Is the country condemned to another two years, at least, of gridlock?
The world-weary take on the midterm elections is an indifferent shrug. Whether Democrats control the Senate or Republicans, nothing will be accomplished anyway, this apathetic argument goes.
The Republican House will be unchastened. The Senate rules will continue to constrict, under Minority Leader Mitch McConnell or Majority Leader Harry Reid. President Obama has essentially given up on legislation; the remaining bricks in his legacy will involve executive action and foreign policy.
Perhaps. Surely the era of even attempting the grand budget bargain is over. Legislative success is measured by the absence of complete irrationality — breaching the debt ceiling, hurtling over the fiscal cliff.
And yet, maybe there are some pathways for more modest progress. Certainly, the appetite remains among lawmakers in both parties who increasingly wonder about the point of it all. No one takes pride in holding the 53rd vote to repeal Obamacare.
There is a credible case that a Republican-controlled Senate could prove more productive. The new, tenuous majority, with an eye on 2016, would want to prove itself and would have more leverage over recalcitrant House Republicans. Meanwhile, if there is an urge for a deal — say, on corporate tax reform — Republicans might as well pursue it with this president, who won’t use the achievement as reelection fodder.
What could get done that Obama might sign?
On two pressing issues — paying for badly needed infrastructure and further controlling the rise in health-care costs — two leading Democratic think tanks have proposed intriguing, bipartisan ways forward.
For their part, Democrats would secure an additional $400 billion of spending for infrastructure, research and education over the next decade. The price would be to identify equivalent savings in mandatory spending programs.
That is theoretically doable because, as it happens, Obama, in previous budgets, has identified cuts of that magnitude — without touching benefit levels. (One caveat: Most of the savings come from trimming Medicare costs, important to keep the program afloat, not to use as a general spending piggy bank. I’d cut more elsewhere.)
Third Way’s carrot for Republicans is reducing the corporate tax rate by 4 percentage points, to 31 percent. This would be a baby step toward Republicans’ desired level of 25 percent. But whereas that leap would require difficult changes to achieve without raising the deficit, Third Way’s proposal would get there simply by limiting tax deductions for the wealthiest individuals.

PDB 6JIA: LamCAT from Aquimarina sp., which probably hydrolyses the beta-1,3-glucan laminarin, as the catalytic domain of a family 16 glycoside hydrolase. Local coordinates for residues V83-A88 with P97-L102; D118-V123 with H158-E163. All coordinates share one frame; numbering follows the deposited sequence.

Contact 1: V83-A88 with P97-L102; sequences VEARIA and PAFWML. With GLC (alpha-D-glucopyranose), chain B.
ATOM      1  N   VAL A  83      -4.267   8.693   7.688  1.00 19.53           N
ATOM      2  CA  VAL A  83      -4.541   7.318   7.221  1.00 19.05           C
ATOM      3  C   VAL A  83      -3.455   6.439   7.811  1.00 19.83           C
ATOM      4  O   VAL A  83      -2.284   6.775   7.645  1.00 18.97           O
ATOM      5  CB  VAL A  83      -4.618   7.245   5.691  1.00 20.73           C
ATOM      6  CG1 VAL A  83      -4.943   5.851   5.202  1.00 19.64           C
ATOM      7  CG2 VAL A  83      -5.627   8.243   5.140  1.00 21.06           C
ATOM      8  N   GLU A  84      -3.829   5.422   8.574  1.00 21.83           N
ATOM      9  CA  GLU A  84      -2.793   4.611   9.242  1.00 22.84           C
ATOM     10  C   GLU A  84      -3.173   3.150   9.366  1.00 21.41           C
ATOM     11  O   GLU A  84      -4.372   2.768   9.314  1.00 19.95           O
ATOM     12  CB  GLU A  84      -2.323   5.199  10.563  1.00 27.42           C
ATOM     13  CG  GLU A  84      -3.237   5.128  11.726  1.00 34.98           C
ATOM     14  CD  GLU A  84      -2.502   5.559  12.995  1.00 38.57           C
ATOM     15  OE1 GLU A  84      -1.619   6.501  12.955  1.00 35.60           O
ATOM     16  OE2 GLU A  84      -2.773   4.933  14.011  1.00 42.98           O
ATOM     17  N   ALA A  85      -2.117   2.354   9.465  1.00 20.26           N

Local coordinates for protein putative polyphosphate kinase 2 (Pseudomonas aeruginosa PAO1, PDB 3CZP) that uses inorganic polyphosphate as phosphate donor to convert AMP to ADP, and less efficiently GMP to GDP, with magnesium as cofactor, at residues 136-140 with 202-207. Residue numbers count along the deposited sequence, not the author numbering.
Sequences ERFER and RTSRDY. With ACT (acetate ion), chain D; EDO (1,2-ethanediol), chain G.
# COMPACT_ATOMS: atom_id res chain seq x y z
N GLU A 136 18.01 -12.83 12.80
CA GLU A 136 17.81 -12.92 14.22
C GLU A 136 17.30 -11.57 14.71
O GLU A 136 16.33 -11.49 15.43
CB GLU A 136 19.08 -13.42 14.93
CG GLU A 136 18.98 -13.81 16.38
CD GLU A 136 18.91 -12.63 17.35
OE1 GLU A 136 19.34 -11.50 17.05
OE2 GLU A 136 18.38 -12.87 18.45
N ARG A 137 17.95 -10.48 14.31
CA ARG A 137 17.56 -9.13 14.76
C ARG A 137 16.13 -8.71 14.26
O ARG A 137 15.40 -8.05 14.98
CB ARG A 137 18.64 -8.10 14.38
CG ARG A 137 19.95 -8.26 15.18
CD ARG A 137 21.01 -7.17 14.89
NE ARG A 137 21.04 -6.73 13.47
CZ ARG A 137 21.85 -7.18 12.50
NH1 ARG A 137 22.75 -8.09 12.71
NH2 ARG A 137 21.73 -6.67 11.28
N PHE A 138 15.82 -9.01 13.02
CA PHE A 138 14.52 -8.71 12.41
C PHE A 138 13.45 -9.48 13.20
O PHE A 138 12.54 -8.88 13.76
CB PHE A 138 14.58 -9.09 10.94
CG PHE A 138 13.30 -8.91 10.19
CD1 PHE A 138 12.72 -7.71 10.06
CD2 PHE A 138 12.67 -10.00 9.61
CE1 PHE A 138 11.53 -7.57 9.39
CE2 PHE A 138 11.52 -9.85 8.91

If this sounds controversial, consider: It’s Mitt Romney’s 2012 tax proposal , to cap deductions at $50,000 (excluding charitable contributions) for those earning more than $250,000. This would raise, not coincidentally, $400 billion.
Both sides get something they want, in exchange for something they can swallow. It’s worth a look.
So, too, is a recent proposal by the more traditionally liberal Center for American Progress and a who’s-who of Democratic health-care experts. It proceeds from two assumptions: despite the recent slowdown in health-care spending, further changes will be required; and, “given the current political gridlock,” federal oversight isn’t forthcoming. Republicans want to control costs by cutting coverage, the CAP paper notes, while Democrats are inclined to deny the need for additional measures to contain costs.
So the CAP plan borrows a traditionally Republican approach: giving power — and incentives — to states to control costs. States would have the option to become “Accountable Care States” that would limit the growth in overall (public and private) health-care spending. Health spending would be pegged to long-term economic growth and linked to quality. States that meet cost-reduction targets would receive a bonus, a share of the savings to the federal government.
If the same number of states opt into the program as signed up for the Medicaid expansion, the center predicts, the total savings could exceed $1.7 trillion in the first decade and the federal government could save more than $350 billion. As with the Third Way proposal, adopting this program would require congressional action, but it is hard to see, other than sheer intransigence, grounds for ideological opposition.
The likelihood that these specific proposals will be enacted? Not high. The possibility that there is some productive legislative path through the gridlock? Not as slim as we have allowed ourselves to be beaten down into believing.
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